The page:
Amazon shopping

Amazon (Photo by Christian Wiediger on Unsplash)

GAINESVILLE, Fla. — Finding a great deal online can be a satisfying feeling, but new research suggests many sellers on Amazon are being less than honest to shoppers. A collaborative study finds over a quarter of vacuum cleaners sold on Amazon have at some point pretended to offer a discount when in actuality the price increased.

Researchers at the University of Florida, the University of South Carolina, and Arizona State University explain that when raising prices, many Amazon sellers will also add a previously unadvertised “list price” to the listings. The page crosses out the even-more-expensive list price, giving shoppers the impression that they’re getting a better deal.

According to the findings, this practice signals to shoppers that they are taking advantage of a discount when they’re actually paying 23 percent more, on average, for a new vacuum than they would have just one day earlier. A few days later, the price drops and both the list price and misleading discount claim disappear.

This tactic applies to more than just vacuums. Study authors saw sellers of digital cameras, blenders, drones, and books employing the same misleading strategy, albeit not as often as vacuum sellers. These false discounts, predictably, usually lead to more sales, which in turn help the products improve in Amazon’s sales rankings.

“When you see this list-price comparison, you naturally assume you are getting a discount. It’s not just that you didn’t get a discount. You actually paid a higher price than before the seller displayed the discount claim,” says Jinhong Xie, a professor in the Warrington College of Business at UF, in a media release.

Is this even legal?

Current regulations ban deceptive pricing practices and require sellers to display truthful price comparisons. In the past, consumers have filed class-action lawsuits (and won) against retailers like JC Penny and Ann Taylor for making discount claims using illegitimate values displayed for price comparisons.

The tricky aspect of this latest sales scheme is that it doesn’t always meet the definition of “a lie.” List prices can be truthful while being simultaneously misleading. Simply displaying the list price alludes to a discount when the price is really going up. However, most of the time the product sells at a cheaper price without any list price comparisons. A major aspect of the consumer deception is when the price comparison appears.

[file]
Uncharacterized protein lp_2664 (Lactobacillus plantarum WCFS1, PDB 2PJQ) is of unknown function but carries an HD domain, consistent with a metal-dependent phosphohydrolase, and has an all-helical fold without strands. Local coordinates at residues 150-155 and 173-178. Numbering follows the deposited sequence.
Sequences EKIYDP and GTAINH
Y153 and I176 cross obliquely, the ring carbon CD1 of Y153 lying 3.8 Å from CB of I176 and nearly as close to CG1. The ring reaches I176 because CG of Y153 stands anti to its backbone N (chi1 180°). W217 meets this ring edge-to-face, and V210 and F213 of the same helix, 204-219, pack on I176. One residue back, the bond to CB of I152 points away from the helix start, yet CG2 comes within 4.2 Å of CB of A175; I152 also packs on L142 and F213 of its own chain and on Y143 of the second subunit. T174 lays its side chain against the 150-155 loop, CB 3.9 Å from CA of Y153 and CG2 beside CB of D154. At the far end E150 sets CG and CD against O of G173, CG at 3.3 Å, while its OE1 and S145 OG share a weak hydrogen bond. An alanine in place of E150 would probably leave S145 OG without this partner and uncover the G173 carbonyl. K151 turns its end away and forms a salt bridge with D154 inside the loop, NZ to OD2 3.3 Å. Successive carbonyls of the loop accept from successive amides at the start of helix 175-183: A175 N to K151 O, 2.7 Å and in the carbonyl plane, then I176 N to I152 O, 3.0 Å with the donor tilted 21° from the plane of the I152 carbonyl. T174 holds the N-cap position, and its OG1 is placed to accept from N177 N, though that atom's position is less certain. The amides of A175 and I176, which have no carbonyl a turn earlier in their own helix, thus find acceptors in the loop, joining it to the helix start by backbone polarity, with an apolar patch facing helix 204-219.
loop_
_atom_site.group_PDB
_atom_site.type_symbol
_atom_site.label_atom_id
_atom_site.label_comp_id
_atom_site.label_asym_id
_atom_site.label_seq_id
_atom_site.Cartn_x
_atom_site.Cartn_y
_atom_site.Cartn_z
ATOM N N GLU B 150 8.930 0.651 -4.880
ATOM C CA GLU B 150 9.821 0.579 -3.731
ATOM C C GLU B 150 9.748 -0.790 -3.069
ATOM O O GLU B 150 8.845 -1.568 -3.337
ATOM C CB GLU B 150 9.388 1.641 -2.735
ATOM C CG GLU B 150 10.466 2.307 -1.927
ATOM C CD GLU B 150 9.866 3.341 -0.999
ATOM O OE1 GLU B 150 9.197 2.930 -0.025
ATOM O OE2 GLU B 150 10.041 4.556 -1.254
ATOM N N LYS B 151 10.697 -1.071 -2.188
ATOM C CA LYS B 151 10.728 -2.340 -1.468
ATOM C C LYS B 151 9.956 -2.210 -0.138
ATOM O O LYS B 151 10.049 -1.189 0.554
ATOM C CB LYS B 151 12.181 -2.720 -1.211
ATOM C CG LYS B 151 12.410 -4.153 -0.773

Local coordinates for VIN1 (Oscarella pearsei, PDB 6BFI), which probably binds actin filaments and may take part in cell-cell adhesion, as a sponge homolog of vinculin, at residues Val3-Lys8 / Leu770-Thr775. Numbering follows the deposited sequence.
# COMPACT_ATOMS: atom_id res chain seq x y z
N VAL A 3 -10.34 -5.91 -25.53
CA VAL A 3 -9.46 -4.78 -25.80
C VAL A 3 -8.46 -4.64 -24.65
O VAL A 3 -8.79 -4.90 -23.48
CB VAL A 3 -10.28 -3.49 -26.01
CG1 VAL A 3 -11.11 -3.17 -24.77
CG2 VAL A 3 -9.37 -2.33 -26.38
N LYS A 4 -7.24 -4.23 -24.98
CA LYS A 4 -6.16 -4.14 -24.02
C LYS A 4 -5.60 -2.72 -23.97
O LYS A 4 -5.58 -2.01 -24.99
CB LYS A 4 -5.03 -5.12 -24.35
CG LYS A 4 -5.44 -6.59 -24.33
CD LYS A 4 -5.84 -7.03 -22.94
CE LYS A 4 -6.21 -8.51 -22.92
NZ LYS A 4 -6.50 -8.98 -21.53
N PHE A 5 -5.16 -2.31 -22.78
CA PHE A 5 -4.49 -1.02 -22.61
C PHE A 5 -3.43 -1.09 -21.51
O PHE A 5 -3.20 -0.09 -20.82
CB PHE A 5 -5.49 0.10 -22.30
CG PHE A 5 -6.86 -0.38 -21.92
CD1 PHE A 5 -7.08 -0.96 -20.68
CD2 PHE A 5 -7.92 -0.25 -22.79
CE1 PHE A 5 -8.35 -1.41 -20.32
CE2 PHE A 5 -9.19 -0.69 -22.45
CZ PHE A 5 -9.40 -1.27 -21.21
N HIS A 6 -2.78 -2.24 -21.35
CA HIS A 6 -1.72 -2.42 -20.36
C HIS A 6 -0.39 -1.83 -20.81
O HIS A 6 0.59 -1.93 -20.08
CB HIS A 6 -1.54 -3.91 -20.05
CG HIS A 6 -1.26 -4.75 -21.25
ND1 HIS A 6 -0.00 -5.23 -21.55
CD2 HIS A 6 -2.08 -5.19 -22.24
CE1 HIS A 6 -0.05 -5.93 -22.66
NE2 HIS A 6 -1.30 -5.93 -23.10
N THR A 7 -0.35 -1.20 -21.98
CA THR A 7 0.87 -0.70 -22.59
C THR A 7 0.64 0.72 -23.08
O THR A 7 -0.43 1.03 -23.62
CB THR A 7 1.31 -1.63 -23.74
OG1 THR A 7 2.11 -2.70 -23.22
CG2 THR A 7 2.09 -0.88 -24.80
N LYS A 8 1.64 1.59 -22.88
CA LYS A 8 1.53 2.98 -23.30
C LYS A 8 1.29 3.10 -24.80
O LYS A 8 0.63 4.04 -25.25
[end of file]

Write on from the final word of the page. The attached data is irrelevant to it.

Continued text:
“Current regulations are all about the value of the list price, and they don’t say anything about misleading consumers by manipulating the timing of the list price’s introduction,” Prof. Xie adds.

The team assessed prices for household products on Amazon posted between 2016 and 2017 for this project. Researchers tracked more than 1,700 vacuums and gathered nearly half a million individual price observations. Most new list price introductions had an association with either a price drop or no price change, but 22 percent resulted in a price increase.

“We found that by increasing the price by 23% on average, the seller achieves an 11% advantage in their sales rank among all products in the home and kitchen category,” Prof. Xie reports. “This allows firms to achieve the impossible: increasing margins and increasing sales simultaneously.”

Other goods sold on Amazon used this deceptive tactic anywhere from three percent of the time (books) to over 13 percent of the time (blenders, digital cameras, and drones).

How can you avoid fake discounts?

In summation, study authors believe consumers need to be wary while shopping online of ubiquitous “discounts.” Don’t automatically assume a discount claim means a lower price. Comparison-shopping across multiple websites is always a good idea. There are also online tools available that provide item price histories.

“We think consumers need to be aware so they can protect themselves,” Prof. Xie concludes. “And we think that consumer organizations and regulators should evaluate this new marketing practice to determine whether and how to manage it.”

The study is published in the journal Marketing Science.

About John Anderer

Born blue in the face, John has been writing professionally for over a decade and covering the latest scientific research for StudyFinds since 2019. His work has been featured by Business Insider, Eat This Not That!, MSN, Ladders, and Yahoo!

Studies and abstracts can be confusing and awkwardly worded. He prides himself on making such content easy to read, understand, and apply to one’s everyday life.

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